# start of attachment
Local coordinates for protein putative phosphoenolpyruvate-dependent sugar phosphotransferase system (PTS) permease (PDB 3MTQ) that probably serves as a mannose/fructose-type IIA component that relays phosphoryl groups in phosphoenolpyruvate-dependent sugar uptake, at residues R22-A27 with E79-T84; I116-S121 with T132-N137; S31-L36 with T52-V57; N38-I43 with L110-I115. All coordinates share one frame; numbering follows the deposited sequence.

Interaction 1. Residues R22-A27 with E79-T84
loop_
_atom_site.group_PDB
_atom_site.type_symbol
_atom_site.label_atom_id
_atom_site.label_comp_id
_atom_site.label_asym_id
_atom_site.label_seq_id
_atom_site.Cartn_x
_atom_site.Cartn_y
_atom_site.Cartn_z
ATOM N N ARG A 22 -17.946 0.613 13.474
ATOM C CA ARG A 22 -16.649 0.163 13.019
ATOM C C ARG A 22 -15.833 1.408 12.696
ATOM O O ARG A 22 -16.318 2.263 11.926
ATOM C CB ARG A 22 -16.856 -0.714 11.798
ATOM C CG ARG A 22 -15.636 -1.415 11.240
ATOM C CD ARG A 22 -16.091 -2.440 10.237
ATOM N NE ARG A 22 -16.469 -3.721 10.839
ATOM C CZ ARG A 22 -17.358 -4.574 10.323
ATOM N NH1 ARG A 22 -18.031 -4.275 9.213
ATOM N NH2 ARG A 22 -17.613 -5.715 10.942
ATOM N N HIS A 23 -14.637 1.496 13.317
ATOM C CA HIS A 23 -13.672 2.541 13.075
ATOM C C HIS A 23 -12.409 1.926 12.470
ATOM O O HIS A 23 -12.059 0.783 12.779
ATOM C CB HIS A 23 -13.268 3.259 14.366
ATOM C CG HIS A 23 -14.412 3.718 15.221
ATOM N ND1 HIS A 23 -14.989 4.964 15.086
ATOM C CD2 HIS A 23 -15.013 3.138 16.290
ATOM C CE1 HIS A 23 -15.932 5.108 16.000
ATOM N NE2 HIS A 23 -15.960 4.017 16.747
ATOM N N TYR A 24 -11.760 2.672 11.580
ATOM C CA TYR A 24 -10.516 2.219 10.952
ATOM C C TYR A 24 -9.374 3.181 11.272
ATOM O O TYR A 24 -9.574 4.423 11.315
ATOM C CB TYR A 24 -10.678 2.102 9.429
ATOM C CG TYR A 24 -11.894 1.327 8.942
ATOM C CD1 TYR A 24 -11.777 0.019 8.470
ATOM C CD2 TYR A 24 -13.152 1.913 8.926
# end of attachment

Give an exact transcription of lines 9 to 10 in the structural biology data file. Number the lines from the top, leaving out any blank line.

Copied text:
_atom_site.label_seq_id
_atom_site.Cartn_x